• ISO 27001: This is an international standard for implementing an Information Security Management System (ISMS) to protect the confidentiality, integrity and availability of data. While compliance with ISO 27001 is not mandatory, it does provide assurance to customers and business partners that your business takes information security seriously. Companies operating in areas like finance, healthcare, government contracting and IT are most likely to benefit from getting certified. And most importantly in the context of asset management, ISO 27001 includes a requirement for organizations to maintain an inventory of assets and apply appropriate protection based on the classification of those assets.
  • NIST Cybersecurity Framework: The National Institute of Standards and Technology (NIST) framework is a voluntary set of guidelines aimed at helping organizations manage their cybersecurity risks. Like any framework, it provides systematic methods and best practices to improve how you do things (in this case, manage cyber risk). The first function of the framework is “Identify,” which involves developing an understanding of the organization’s systems, assets, data and capabilities.
  • SOC2: This is a set of auditing procedures that a service organization undergoes to ensure it securely manages data to protect the interests of the organization and the privacy of its clients. Companies comply with SOC2 because clients in some areas, like SaaS and B2B, demand to see this certification before doing business. Part of achieving SOC2 certification involves ensuring you retrieve assets during employee offboarding and designate assets to users/owners; these tasks together fall under the scope of effective IT asset management.
  • CIS Controls: This set of 20 actions was designed to help organizations safeguard their systems and data from known cyberattack vectors. The first two CIS Controls specifically focus on asset management:
    1. Control 1: Inventory and Control of Hardware Assets: This control emphasizes the need to actively manage (inventory, track and correct) all hardware devices on the network so that only authorized devices are given access and unauthorized and unmanaged devices are found and prevented from gaining access.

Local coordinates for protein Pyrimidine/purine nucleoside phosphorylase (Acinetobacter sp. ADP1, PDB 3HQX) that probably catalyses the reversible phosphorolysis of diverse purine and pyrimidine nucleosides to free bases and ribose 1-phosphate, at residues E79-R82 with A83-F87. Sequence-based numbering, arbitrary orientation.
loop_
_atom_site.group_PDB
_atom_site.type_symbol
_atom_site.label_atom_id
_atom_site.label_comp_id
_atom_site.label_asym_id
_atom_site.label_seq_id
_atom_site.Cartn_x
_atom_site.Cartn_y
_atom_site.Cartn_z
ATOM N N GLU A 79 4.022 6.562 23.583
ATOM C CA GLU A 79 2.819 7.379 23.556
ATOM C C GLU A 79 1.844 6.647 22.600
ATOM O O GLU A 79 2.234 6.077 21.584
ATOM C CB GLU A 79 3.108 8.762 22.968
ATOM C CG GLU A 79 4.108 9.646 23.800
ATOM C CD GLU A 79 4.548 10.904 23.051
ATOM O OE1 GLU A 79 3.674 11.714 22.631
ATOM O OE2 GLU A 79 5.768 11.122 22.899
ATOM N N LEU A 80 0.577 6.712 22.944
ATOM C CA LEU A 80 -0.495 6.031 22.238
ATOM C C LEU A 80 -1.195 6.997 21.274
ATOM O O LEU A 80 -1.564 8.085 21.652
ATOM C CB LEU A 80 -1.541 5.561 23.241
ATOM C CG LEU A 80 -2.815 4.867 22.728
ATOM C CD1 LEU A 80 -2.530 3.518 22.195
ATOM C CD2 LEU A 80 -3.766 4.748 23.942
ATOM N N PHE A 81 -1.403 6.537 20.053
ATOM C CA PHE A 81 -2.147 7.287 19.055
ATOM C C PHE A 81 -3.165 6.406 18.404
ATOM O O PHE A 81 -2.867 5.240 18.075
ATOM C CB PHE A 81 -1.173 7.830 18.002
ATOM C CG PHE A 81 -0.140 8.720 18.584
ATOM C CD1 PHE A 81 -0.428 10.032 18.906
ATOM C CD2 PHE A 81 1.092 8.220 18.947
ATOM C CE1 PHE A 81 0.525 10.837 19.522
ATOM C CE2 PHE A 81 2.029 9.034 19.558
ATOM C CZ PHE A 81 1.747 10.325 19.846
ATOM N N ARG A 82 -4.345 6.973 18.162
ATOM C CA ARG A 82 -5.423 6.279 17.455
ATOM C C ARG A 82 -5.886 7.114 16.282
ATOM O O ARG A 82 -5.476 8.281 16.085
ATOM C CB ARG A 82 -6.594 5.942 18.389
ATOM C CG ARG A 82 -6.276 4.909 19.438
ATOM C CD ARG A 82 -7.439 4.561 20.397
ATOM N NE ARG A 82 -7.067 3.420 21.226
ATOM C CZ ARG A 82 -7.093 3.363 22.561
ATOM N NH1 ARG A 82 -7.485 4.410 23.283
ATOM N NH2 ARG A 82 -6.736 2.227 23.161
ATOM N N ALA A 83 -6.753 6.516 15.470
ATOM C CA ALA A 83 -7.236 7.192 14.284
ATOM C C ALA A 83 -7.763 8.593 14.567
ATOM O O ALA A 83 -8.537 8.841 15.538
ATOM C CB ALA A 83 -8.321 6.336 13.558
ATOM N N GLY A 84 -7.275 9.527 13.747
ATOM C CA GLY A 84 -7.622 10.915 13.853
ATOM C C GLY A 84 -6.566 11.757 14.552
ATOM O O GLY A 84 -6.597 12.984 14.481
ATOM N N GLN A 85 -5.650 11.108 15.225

2. Control 2: Inventory and Control of Software Assets: Similar to Control 1, this control pertains to software assets. It requires organizations to actively manage (inventory, track and correct) all software on the network so that only authorized software is installed and can execute and that unauthorized and unmanaged software is found and prevented from installation or execution.

4 Best Practices for Effective Cyber Asset Management

1) Try to Discover Shadow Assets

Make sure you attempt to uncover any shadow (unmanaged) digital assets in your environment, like SaaS apps, that your employees might be using without your central IT team knowing about them. A recent study highlighted the prevalence of shadow apps by finding that these unsanctioned apps represented 37% of the total number of apps at the average company.

2) Automate Where Possible

Remote work and cloud computing make today’s IT environments more complex and distributed than ever. Manual approaches to asset management are unlikely to sufficiently capture all the information you need about assets, or even find all your assets for that matter. It’s often beneficial to use automated tools for asset discovery and management. These tools can scan your network to identify assets and capture relevant details from many sources, saving time and improving accuracy.

3) Track Asset Lifecycles

Record each asset’s lifecycle stages, from procurement and deployment to maintenance and decommissioning. This can help ensure that assets don’t “fall off the radar” when they’re no longer in use or retired. The root cause of the 2017 Equifax breach, one of the most infamous in cybercrime history, was improper asset management that failed to find a vulnerable legacy customer dispute portal that had been in use since the 1970s.

4) Secure Your Inventory

It’s easy to forget that your IT asset inventory contains sensitive information and could be a valuable target for cybercriminals if they manage to slip past defenses and gain access to your network. Ensure you protect the inventory using appropriate security measures, such as access controls and encryption. Don’t allow staff access to this file unless they strictly need it for their daily tasks.